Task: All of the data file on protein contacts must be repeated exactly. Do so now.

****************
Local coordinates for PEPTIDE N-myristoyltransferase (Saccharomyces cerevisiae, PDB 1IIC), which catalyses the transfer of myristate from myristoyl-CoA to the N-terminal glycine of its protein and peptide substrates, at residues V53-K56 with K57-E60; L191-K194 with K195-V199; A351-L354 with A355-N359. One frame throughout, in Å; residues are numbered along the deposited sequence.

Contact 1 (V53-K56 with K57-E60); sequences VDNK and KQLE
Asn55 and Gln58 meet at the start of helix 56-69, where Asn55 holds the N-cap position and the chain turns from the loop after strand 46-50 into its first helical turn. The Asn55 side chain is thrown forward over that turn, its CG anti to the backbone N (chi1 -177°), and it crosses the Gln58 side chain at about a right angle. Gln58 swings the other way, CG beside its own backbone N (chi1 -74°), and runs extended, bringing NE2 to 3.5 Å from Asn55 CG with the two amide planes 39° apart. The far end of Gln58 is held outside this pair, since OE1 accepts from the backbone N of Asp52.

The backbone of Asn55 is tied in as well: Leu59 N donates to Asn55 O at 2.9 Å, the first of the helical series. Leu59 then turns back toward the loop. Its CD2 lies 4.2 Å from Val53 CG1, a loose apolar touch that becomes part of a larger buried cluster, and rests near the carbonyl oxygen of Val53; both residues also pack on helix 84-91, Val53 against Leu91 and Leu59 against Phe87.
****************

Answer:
Local coordinates for PEPTIDE N-myristoyltransferase (Saccharomyces cerevisiae, PDB 1IIC), which catalyses the transfer of myristate from myristoyl-CoA to the N-terminal glycine of its protein and peptide substrates, at residues V53-K56 with K57-E60; L191-K194 with K195-V199; A351-L354 with A355-N359. One frame throughout, in Å; residues are numbered along the deposited sequence.

Contact 1 (V53-K56 with K57-E60); sequences VDNK and KQLE
Asn55 and Gln58 meet at the start of helix 56-69, where Asn55 holds the N-cap position and the chain turns from the loop after strand 46-50 into its first helical turn. The Asn55 side chain is thrown forward over that turn, its CG anti to the backbone N (chi1 -177°), and it crosses the Gln58 side chain at about a right angle. Gln58 swings the other way, CG beside its own backbone N (chi1 -74°), and runs extended, bringing NE2 to 3.5 Å from Asn55 CG with the two amide planes 39° apart. The far end of Gln58 is held outside this pair, since OE1 accepts from the backbone N of Asp52.

The backbone of Asn55 is tied in as well: Leu59 N donates to Asn55 O at 2.9 Å, the first of the helical series. Leu59 then turns back toward the loop. Its CD2 lies 4.2 Å from Val53 CG1, a loose apolar touch that becomes part of a larger buried cluster, and rests near the carbonyl oxygen of Val53; both residues also pack on helix 84-91, Val53 against Leu91 and Leu59 against Phe87.